How To Compute MD5 or SHA-1 In Windows

I have a confession to make. For many years I blindly downloaded files from various web sites, some known but others less known and eagerly installed these packages on my computer. This is dumb. How do I know if this file is really the one that the site owner intended me to get? How do I know the file wasn’t maliciously replaced with malware ridden payload? How do I know if the download was really accurate and I got 100% of the data? Now, I’ve seen the file description showing the file size it should be and even the timestamp with a date I can match. But these two things alone aren’t enough to accurately verify the file I downloaded is the real deal. Here’s where my ignorance and embarrassment comes in. I didn’t know what to with the MD5 or SHA-1 information the website gave me. So consider this post as a PSA to check the integrity of files downloaded. It’s actually super easy and fast too. Here’s how I do it and gone are the days of ignorance and embarrassment.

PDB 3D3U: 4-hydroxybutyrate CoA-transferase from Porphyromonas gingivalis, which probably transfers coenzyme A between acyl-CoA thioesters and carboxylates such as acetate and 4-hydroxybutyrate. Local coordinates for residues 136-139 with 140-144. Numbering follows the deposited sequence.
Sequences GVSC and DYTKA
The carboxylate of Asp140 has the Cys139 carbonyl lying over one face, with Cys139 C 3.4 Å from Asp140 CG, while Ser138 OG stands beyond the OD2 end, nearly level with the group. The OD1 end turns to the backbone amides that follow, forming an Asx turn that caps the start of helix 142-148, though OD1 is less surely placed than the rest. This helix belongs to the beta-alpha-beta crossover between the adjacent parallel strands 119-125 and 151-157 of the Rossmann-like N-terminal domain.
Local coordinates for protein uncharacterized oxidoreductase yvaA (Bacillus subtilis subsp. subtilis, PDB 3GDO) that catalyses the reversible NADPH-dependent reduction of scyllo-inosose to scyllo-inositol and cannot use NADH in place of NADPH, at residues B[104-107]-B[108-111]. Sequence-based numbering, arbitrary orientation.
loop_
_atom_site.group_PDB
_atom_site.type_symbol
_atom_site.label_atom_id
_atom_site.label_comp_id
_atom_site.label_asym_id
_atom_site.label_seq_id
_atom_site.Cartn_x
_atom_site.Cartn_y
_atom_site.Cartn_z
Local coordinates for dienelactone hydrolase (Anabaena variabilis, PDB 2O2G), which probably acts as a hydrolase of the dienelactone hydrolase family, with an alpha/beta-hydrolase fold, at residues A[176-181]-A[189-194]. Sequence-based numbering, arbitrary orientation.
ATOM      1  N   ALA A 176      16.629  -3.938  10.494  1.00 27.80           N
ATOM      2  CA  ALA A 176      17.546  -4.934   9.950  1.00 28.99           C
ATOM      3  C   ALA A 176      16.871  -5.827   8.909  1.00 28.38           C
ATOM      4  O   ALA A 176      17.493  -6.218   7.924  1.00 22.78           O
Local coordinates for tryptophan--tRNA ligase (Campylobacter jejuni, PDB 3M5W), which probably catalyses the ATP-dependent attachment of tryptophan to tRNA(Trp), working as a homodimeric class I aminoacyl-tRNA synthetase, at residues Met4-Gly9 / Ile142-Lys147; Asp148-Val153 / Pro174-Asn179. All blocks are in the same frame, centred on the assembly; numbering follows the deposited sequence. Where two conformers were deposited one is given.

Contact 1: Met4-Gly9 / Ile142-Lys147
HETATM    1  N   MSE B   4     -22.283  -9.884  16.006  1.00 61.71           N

Enter an older but trusty command line tool from Microsoft called File Checksum Integrity Verifier. I like this tool because 1) it’s free, 2) it’s command line based and 3) it’s easy to use. Microsoft offers no support for using this tool but don’t worry, it’s quite easy to install and use. FCIV will run on Windows Server 2000 and newer and desktops running Windows XP and newer. Here’s how to do the basics.

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